Wednesday, December 8, 2010

Law Review Article on Fourth Amendment and TSA Searches

More on the TSA.

A University of Mississippi Law School student has published an article in the Richmond Journal of Law and Technology on the constitutionality of the TSA use of full body scanners.

The article is titled "Bending Broken Rules: The Fourth Amendment Implication of Full-Body Scanners in Preflight Screening."

In the article, the student argues that "the danger of terrorist attacks alone provides insufficient justification under the Fourth Amendment for the wholesale application of full-body scanners. All methods of screening used by the TSA must strike a difficult balance of thwarting and deterring hijackings without violating the Fourth Amendment." The conclusion:

the TSA should not use full-body scanners unless a TSO has individualized suspicion that a passenger is carrying contraband that poses a threat to air security. . . . Considering the intrusiveness of full-body scans, courts should require probable cause as the level of individualized suspicion. Although requiring probable cause to conduct a full-body scan forecloses the use of fullbody scanners for suspicionless primary screening, it neither unduly hinders the TSA's counterterrorism efforts nor prevents the use of full-body devices. . . . Additionally, to comply with the Fourth Amendment, courts should require TSOs to exhaust less intrusive screening methods before resorting to a full-body scan. While no clear judicial mandate exists requiring that TSOs exhaust less intrusive means, courts consistently include the non-intrusiveness of magnetometers as a factor in determining the reasonable use of such devices for preflight searches. Reciprocally, the highly intrusive nature of full-body scans should render them unreasonable when conducted without individualized suspicion or before exhausting less intrusive measures.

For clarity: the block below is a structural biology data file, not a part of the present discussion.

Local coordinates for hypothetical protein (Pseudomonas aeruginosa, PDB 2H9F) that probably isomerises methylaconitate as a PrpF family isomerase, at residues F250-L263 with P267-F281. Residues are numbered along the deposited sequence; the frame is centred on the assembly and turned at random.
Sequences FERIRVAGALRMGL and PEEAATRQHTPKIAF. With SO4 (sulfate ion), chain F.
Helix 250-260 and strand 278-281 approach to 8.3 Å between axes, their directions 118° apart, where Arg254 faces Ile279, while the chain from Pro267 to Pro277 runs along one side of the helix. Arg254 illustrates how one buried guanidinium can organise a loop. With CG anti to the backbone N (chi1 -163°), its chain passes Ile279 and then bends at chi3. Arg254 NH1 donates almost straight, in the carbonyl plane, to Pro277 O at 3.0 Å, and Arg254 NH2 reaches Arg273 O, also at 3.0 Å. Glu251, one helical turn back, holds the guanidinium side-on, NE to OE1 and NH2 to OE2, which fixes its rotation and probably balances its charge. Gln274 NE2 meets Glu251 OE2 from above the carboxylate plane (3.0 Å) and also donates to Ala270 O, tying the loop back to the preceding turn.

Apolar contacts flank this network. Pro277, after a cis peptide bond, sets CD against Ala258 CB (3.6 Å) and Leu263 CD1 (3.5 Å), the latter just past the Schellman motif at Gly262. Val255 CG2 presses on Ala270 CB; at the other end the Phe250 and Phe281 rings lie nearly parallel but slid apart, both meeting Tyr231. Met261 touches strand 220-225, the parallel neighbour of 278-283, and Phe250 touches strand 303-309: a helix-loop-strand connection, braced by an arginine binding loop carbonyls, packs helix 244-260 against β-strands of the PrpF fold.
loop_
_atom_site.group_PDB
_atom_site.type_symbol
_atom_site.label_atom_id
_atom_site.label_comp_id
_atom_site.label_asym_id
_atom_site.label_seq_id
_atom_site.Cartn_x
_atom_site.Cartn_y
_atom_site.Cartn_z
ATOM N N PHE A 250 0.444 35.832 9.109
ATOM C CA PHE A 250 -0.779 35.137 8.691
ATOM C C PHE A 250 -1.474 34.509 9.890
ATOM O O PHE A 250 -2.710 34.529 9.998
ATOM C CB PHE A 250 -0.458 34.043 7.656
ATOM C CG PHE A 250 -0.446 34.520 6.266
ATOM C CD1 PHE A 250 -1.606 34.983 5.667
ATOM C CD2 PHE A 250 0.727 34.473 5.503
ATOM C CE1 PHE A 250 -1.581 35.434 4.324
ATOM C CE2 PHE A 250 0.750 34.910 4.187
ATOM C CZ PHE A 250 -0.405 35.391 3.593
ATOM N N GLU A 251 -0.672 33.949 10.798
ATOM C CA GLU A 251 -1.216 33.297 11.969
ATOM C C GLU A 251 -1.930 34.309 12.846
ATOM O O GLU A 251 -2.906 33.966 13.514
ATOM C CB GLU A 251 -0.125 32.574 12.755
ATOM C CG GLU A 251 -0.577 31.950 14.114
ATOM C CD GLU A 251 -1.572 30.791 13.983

I have written about the TSA procedures here and here. I think the article reaches a wrong conclusion. The TSA searches are permissible under the Fourth Amendment because they are an administrative action reasonably designed to counter a terrorism threat. These threats are real. The scanners are needed to prevent terrorists from hiding explosives in places where magnetometers and traditional TSA procedures cannot detect.

The TSA procedures may be the subject of a good policy debate: how much intrusion on the privacy of private citizens, and how much money should be spent for security are good policy questions and I am glad to see a vigorous debate on these issues. I just don't believe that the Fourth Amendment is implicated in that debate.

1 comment:

  1. It's illogical to say that the Fourth Amendment is not implicated when the screening is intended to produce fruits of criminal activity. (Certainly it is not said that the screening is for some health benefit or doctor's visit alternative).

    If the inherent nature of the searches is for criminal fruit with which a person can be charged than it is clearly a Fourth Amendment issue.

    Arguing otherwise makes an wicked intent obvious - that searches and seizures (ultimately, right to bodily integrity as property ownership) can be cast to the wind so long as you label the actions as "administrative" and apply it to everyone.